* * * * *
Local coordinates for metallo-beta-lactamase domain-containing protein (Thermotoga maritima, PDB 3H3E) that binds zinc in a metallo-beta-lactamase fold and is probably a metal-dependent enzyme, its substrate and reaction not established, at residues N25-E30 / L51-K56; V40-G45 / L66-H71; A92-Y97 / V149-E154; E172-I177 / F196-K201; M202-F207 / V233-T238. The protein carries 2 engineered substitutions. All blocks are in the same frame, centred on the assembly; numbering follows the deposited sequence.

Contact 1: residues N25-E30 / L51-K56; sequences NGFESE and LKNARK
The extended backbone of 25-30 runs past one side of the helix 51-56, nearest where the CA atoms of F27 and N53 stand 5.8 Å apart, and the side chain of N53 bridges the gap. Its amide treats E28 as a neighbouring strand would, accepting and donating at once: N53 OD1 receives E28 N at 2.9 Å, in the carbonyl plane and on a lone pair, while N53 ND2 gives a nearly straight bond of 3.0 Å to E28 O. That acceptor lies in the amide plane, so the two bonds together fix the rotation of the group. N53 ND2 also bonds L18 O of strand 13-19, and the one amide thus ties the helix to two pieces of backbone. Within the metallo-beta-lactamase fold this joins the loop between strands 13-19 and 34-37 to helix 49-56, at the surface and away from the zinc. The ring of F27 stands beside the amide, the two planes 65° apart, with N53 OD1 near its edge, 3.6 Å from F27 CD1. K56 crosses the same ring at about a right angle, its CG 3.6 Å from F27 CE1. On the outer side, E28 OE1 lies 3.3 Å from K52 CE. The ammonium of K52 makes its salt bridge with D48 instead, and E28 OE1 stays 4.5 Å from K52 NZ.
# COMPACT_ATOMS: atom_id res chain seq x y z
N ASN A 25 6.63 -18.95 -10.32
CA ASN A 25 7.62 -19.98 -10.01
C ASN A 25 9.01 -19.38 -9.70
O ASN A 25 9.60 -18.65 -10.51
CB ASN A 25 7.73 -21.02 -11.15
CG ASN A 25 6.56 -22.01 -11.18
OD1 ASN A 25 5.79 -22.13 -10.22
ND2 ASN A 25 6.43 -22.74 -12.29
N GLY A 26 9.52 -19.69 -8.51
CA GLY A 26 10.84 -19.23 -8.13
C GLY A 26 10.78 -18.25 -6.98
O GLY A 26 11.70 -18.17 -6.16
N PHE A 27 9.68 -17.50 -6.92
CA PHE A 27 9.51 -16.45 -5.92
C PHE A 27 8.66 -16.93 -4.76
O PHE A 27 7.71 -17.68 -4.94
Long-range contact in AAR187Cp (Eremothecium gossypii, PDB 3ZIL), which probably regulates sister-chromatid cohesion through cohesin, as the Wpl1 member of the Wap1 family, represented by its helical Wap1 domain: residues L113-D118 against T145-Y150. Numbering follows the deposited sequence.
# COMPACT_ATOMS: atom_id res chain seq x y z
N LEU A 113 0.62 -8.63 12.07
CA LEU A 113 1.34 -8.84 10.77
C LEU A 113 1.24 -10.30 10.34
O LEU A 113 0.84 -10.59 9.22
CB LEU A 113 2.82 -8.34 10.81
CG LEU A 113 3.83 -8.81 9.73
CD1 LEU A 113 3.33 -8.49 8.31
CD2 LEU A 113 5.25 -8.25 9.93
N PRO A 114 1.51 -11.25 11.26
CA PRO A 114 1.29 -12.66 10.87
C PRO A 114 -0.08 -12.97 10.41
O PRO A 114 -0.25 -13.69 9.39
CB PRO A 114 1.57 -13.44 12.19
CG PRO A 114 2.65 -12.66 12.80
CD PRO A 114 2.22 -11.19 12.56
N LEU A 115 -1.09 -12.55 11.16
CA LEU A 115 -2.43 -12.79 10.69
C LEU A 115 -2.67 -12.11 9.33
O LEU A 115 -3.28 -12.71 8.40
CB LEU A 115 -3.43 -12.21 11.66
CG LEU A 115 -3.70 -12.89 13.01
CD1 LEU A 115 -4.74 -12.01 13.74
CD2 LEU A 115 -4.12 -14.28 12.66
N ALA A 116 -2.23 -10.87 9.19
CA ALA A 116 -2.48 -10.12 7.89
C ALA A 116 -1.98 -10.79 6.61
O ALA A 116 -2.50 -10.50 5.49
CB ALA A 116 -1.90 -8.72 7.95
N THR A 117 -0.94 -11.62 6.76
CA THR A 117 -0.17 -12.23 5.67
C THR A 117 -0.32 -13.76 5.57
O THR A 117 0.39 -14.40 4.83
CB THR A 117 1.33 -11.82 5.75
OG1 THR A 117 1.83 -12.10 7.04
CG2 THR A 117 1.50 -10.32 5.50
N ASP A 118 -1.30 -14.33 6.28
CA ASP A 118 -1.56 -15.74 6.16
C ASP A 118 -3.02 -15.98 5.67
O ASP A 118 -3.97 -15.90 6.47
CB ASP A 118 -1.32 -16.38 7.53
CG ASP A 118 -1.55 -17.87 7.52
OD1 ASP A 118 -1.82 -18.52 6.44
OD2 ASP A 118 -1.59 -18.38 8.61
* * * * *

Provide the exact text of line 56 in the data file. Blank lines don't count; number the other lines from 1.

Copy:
OG1 THR A 117 1.83 -12.10 7.04